There are hundreds of self help books available on bookstore shelves. These books promise to help you lose weight, beat depression, reduce anxiety, even recover from borderline personality disorder (BPD). Pick any problem and you will probably find at least five self help books that are designed to tackle it. And, research has shown that these books can work; for example, self help programs for depression and anxiety are associated with reduced symptoms in people who use them.
Unfortunately, these books can vary dramatically in terms of their quality. With so many books available, how do you know which to choose? Of course, reading reviews of the books can help, but it can also help to have a keen eye for the factors that make a self help book more likely to be a reliable source of information, and the factors that alert you to sources that are less trustworthy.
Choose Self Help Books: What to Look For
Below are some general guidelines to help you choose self help books. It is important to note that these are generalizations; there are some very good self help books that do not meet all of the guidelines below, and other poor quality books that on the surface appear to meet the criteria. However, these guidelines may help you narrow down your choices.
Who is the Author? First, take a look at who wrote the book. In general, quality self help books are written by people who are considered experts in the topic. Usually, these individuals are mental health professionals who hold doctoral or medical degrees, conduct research in the topic area, have experience as practitioners, and are affiliated with academic institutions. Self help books that are of less quality tend to be written by people who are not professionals.
How Broad is the Topic Area Covered? Another characteristic of lower quality self help books is that they tend to cover very broad topic areas. For example, these books may promise methods to change every area of your lifestyle for the better. If a book promises this, be cautious. Often an approach that specifically targets the problem you are having is more realistic.
Where Does the Author Get Their Information? Next, evaluate where the information in the book is coming from. Flip to the back of the book (or the end of each chapter). Are there references cited? Most good self help books cite references from the peer-reviewed scientific and professional literature. For example, a citation from the Journal of Consulting and Clinical Psychology or the New England Journal of Medicine indicates that the author has done his or her homework; they have consulted the research literature and are delivering solid advice based on scientific studies.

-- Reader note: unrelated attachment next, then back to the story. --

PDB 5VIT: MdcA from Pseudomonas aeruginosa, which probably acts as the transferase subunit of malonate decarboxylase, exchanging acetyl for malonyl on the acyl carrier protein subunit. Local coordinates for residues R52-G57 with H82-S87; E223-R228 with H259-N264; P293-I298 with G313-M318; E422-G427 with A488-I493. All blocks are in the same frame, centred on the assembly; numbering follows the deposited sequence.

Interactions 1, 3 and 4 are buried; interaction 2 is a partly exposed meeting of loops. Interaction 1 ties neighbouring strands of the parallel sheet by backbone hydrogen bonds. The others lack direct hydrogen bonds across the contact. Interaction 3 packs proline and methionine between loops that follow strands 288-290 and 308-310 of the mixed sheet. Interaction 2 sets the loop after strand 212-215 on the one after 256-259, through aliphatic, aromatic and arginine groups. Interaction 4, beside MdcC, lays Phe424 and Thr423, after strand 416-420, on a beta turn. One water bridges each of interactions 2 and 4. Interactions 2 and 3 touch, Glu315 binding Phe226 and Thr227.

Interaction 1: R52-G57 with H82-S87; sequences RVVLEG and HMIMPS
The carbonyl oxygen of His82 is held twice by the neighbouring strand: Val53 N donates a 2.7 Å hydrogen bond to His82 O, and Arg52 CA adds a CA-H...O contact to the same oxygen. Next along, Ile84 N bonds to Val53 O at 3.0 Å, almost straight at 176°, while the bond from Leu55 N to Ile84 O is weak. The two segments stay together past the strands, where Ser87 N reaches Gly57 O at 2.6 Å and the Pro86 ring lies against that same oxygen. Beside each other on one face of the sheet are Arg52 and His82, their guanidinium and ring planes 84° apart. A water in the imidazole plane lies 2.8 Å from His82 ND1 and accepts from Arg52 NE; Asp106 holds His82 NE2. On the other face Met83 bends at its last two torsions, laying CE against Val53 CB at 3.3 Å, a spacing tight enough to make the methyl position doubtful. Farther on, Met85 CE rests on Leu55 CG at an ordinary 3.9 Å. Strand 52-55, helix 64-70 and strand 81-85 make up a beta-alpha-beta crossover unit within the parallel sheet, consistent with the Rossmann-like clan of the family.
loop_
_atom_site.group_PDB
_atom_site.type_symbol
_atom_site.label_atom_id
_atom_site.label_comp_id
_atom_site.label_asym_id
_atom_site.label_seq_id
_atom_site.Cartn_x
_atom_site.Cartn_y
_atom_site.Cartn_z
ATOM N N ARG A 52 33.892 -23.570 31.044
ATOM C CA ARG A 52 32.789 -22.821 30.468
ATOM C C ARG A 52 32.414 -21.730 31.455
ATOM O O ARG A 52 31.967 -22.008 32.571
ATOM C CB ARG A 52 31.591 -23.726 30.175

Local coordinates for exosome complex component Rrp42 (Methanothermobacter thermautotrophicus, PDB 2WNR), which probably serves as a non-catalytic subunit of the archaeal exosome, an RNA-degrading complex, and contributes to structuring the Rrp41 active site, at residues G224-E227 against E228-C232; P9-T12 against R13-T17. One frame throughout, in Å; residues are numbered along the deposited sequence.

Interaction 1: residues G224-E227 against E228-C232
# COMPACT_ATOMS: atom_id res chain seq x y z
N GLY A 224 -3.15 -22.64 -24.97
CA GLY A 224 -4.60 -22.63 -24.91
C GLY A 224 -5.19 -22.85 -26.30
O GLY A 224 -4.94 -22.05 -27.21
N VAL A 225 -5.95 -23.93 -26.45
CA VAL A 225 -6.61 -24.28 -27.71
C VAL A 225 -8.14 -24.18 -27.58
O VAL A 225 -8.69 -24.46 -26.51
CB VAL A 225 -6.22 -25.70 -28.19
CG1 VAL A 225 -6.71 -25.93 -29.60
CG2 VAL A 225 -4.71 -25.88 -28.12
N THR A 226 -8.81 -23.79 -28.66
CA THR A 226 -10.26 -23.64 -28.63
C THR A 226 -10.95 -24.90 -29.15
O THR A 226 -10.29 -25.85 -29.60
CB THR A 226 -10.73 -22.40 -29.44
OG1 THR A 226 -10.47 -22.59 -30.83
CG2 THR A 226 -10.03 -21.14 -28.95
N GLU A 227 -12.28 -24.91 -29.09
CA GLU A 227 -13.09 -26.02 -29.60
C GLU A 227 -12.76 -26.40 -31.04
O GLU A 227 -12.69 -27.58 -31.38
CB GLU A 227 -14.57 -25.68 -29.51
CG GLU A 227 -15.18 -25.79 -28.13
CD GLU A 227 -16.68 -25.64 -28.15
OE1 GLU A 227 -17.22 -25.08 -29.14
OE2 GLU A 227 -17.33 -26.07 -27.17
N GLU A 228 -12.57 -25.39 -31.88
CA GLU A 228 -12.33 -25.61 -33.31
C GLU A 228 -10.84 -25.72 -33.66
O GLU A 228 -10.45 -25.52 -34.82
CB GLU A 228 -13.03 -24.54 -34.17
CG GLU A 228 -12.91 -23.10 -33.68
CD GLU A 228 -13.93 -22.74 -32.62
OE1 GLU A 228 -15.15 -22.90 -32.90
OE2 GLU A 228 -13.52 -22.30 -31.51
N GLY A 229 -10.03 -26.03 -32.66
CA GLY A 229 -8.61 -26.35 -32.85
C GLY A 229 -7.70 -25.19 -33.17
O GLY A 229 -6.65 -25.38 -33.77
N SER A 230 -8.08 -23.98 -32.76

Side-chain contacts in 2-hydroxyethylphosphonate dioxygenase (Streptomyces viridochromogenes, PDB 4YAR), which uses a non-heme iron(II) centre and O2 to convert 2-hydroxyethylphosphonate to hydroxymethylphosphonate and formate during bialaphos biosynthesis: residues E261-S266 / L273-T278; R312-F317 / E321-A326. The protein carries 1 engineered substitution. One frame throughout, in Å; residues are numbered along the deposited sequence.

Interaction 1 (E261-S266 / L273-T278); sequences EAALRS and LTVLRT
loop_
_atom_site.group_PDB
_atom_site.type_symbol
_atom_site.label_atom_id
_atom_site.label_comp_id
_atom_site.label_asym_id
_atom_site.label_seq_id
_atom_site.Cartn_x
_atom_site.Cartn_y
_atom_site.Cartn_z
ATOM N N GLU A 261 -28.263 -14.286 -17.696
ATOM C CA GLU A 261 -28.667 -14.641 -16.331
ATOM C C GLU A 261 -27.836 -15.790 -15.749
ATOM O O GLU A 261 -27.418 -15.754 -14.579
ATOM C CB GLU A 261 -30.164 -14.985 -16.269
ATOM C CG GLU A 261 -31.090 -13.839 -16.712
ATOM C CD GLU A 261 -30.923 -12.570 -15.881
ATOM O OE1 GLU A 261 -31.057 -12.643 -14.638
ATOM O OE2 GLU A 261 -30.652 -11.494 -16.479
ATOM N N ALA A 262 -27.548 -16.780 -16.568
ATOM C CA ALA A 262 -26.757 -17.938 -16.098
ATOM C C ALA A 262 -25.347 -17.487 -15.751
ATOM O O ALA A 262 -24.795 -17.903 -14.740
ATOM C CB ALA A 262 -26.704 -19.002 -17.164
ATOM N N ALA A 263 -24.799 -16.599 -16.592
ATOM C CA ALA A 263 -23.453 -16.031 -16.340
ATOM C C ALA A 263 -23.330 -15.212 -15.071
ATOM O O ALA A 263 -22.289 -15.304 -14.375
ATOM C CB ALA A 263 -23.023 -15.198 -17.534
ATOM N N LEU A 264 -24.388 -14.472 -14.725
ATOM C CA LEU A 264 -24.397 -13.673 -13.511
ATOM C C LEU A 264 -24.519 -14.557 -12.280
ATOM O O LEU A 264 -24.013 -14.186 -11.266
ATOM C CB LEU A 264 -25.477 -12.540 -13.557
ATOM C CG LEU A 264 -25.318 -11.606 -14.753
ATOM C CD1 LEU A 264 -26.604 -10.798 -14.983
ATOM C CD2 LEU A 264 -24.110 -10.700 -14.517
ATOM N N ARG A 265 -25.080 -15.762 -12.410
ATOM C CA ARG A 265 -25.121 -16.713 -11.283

What Claims Does the Author Make? Finally, it is very important to consider the claims that the author makes about their advice. As a general rule, there are no magical cures. If the author claims that in only 15 minutes a day you can be worry-free for the rest of your life, be skeptical. If a claim about the effectiveness of a program seems too good to be true, it probably is. In fact, good self help books acknowledge the limitations of self help, and provide guidance on seeking professional help.
Consult the Experts. If you are having trouble determining whether a book is of dubious quality, there are resources available to help you determine which self help book is right for you. In addition to consulting online reviews, a group of expert mental health clinicians and researchers have compiled reviews of over 1,000 self help resources by thousands of mental health clinicians:
The Authoritative Guide to Self Help Resources in Mental Health, Revised Edition, by Drs. John Norcross, John Santrock, Linda Campbell, Thomas Smith, Robert Sommer, and Edward Zuckerman. New York: Guilford Press, 2003.
Most libraries carry this guide; it is a great resource for finding good self help books for most mental health problems.
Sources: Den Boer PCAM, Wiersma D, Van Den Bosch RJ. “Why is Self Help Neglected in the Treatment of Emotional Disorders?” A Meta-Analysis.” Psychological Medicine, 34: 959-971, 2004. Redding RE, Herbert JD, Forman EM, Gaudiano BA. “Popular Self Help Books for Anxiety, Depression, and Trauma: How Scientifically Grounded and Useful are They?” Professional Psychology: Research and Practice, 39: 537-545, 2008.
Den Boer PCAM, Wiersma D, Van Den Bosch RJ. “Why is Self Help Neglected in the Treatment of Emotional Disorders?” A Meta-Analysis.” Psychological Medicine, 34: 959-971, 2004.
Redding RE, Herbert JD, Forman EM, Gaudiano BA. “Popular Self Help Books for Anxiety, Depression, and Trauma: How Scientifically Grounded and Useful are They?” Professional Psychology: Research and Practice, 39: 537-545, 2008.